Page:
Bones
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The Dwarf in the Dirt - S5-E7

Trivia: At around 5 mins 11 seconds into the episode, Vincent Nigel-Murrey and Dr. Saroyan are discussing the bones on the forensic platform. In the background of a shot of Vincent, the x-ray on the screen is of Homer Simpson's head in the middle of the screen, instead of a real human skull.

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The Goop on the Girl - S5-E10

Trivia: When Max and Temperence go out to lunch with Temperence's cousin Margaret, Max comments that the pair are "practically sisters," and later when Margaret meets Booth, Booth asks if she is Bones' sister. The actress playing Margaret is actually Emily Deschanel's sister, Zooey.

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Judas on a Pole - S2-E11

Trivia: Kathy Reichs, whose novels and experiences the series is based on, appears as one of the professors questioning Zack about his dissertation. (00:00:50)

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Bodies in the Book - S2-E15

Trivia: The plotline of this episode is based on copycat murders drawn from Bones' books. The fictitious heroine in the book is named Kathy Reichs: Reichs is the forensic anthropologist upon whose life the character Temperance "Bones" Brennan (the character in her books and this series) is based.

Jeff Walker

Judas on a Pole - S2-E11

Trivia: The position of the bodies and in particular the arms of the two dead, corrupt FBI agents bear a remarkable resemblance to a full size painting that appears in Angela's throughout the first season and most of the second season of Bones - body upright, upper arms outstretched and forearms pointing down at a right angles.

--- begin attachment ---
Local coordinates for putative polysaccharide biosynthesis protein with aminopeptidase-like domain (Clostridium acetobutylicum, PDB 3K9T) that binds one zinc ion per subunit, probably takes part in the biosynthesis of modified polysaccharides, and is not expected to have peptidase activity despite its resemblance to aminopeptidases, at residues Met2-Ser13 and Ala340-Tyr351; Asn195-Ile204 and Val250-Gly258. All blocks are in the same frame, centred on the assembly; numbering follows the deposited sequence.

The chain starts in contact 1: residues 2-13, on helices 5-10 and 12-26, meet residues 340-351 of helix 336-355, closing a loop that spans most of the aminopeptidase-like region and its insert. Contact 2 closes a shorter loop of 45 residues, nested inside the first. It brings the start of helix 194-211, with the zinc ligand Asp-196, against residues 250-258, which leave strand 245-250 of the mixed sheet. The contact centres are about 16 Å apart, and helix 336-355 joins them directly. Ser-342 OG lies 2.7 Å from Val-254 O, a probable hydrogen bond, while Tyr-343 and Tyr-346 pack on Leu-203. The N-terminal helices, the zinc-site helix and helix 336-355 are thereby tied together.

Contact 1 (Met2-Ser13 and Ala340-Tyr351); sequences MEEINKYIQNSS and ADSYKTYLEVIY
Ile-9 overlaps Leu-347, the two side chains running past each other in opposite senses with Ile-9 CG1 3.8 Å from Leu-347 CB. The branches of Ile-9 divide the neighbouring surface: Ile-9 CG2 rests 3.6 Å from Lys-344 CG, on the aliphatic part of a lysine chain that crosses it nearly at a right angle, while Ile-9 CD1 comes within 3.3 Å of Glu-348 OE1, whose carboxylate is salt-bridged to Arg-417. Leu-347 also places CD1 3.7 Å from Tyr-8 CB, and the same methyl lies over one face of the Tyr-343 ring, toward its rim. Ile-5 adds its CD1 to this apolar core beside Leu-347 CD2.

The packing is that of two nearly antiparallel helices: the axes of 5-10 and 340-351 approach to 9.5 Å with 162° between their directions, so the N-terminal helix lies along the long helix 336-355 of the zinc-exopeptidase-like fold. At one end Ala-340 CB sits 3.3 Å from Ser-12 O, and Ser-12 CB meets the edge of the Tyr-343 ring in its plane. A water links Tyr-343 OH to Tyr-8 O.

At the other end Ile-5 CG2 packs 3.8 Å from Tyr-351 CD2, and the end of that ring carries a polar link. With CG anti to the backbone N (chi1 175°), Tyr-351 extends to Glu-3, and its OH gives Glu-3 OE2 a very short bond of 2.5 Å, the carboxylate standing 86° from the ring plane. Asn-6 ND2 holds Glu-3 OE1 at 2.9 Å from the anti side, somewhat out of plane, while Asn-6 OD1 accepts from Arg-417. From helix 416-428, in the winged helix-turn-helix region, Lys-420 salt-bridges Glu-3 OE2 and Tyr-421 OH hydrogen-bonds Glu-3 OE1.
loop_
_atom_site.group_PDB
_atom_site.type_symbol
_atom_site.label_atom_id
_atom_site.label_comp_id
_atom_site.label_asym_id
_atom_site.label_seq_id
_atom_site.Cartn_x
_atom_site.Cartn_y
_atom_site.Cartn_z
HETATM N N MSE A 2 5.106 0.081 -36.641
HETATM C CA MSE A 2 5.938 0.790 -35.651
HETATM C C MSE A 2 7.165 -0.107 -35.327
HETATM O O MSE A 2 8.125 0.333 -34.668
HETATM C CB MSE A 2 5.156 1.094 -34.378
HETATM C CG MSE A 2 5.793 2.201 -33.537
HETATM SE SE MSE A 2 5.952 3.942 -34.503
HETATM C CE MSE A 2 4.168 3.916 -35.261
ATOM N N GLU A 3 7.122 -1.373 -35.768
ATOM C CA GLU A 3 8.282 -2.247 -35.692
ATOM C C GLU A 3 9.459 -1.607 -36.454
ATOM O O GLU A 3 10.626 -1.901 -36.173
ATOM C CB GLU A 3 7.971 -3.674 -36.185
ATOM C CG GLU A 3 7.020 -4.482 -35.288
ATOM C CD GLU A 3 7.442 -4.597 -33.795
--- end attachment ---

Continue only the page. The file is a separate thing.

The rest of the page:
Jeff Walker

The X in the File - S5-E11

Trivia: This episode pays homage to The X Files, even using the X Files theme tune for a ring tone. It also features Dean Haglund, playing Blaine Miller who owns the alien themed cafe. Haglund also played Langley, one of the lone gunmen from The X Files.

Jeff Walker

Trivia: Angela's middle name is Pearly Gates, a reference to the trademark guitar of ZZ Top guitarist Billy Gibbons, who, as a fictionalized version of himself, plays Angela's father.

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Player Under Pressure - S3-E11

Trivia: This episode's airing was postponed for almost a year following the Virginia Tech massacre. Coincidentally, a similar event happened to David Boreanaz almost exactly eight years earlier when the "Buffy the Vampire Slayer" episode "Earshot" was postponed following the Columbine school massacre.

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The Gamer in the Grease - S5-E9

Trivia: Hodges, Sweets and Fisher are waiting to see the movie "Avatar." It's interesting to note that Joel Moore, who plays Fisher in Bones, plays the character of Norm Spellman, a scientist who has his own avatar in the movie.

Trivia: Throughout the show, almost all documents, including things that most people would just write on a Post-It note, are on the Jeffersonian Medico-Legal lab letterhead. That is very unusual behaviour for documents that are not official, legally-required. Day-to-day paperwork would be on regular, standard white blank pages. The cost of their fancy, logo letterhead being used all the time would be prohibitive in any other workplace.